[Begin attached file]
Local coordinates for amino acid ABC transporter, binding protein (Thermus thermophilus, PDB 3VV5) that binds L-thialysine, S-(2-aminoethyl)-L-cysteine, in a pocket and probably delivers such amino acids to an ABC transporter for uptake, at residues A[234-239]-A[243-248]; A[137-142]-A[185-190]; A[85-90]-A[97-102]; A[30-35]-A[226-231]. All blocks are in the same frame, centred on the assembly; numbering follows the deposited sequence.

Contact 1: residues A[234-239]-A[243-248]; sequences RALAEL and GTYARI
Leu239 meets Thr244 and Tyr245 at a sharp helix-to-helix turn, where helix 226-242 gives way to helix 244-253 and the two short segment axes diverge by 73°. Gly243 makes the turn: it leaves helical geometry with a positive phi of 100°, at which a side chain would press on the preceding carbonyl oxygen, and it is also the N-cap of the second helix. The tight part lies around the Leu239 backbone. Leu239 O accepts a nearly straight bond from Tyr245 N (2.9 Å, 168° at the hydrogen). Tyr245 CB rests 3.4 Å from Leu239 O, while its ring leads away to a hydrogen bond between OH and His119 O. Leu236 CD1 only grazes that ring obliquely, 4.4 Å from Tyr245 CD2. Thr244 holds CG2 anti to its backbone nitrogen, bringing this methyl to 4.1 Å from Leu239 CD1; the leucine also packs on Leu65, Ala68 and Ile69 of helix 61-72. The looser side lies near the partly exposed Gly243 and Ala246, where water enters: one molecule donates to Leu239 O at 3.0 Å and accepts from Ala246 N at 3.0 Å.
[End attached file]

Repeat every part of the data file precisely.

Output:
Local coordinates for amino acid ABC transporter, binding protein (Thermus thermophilus, PDB 3VV5) that binds L-thialysine, S-(2-aminoethyl)-L-cysteine, in a pocket and probably delivers such amino acids to an ABC transporter for uptake, at residues A[234-239]-A[243-248]; A[137-142]-A[185-190]; A[85-90]-A[97-102]; A[30-35]-A[226-231]. All blocks are in the same frame, centred on the assembly; numbering follows the deposited sequence.

Contact 1: residues A[234-239]-A[243-248]; sequences RALAEL and GTYARI
Leu239 meets Thr244 and Tyr245 at a sharp helix-to-helix turn, where helix 226-242 gives way to helix 244-253 and the two short segment axes diverge by 73°. Gly243 makes the turn: it leaves helical geometry with a positive phi of 100°, at which a side chain would press on the preceding carbonyl oxygen, and it is also the N-cap of the second helix. The tight part lies around the Leu239 backbone. Leu239 O accepts a nearly straight bond from Tyr245 N (2.9 Å, 168° at the hydrogen). Tyr245 CB rests 3.4 Å from Leu239 O, while its ring leads away to a hydrogen bond between OH and His119 O. Leu236 CD1 only grazes that ring obliquely, 4.4 Å from Tyr245 CD2. Thr244 holds CG2 anti to its backbone nitrogen, bringing this methyl to 4.1 Å from Leu239 CD1; the leucine also packs on Leu65, Ala68 and Ile69 of helix 61-72. The looser side lies near the partly exposed Gly243 and Ala246, where water enters: one molecule donates to Leu239 O at 3.0 Å and accepts from Ala246 N at 3.0 Å.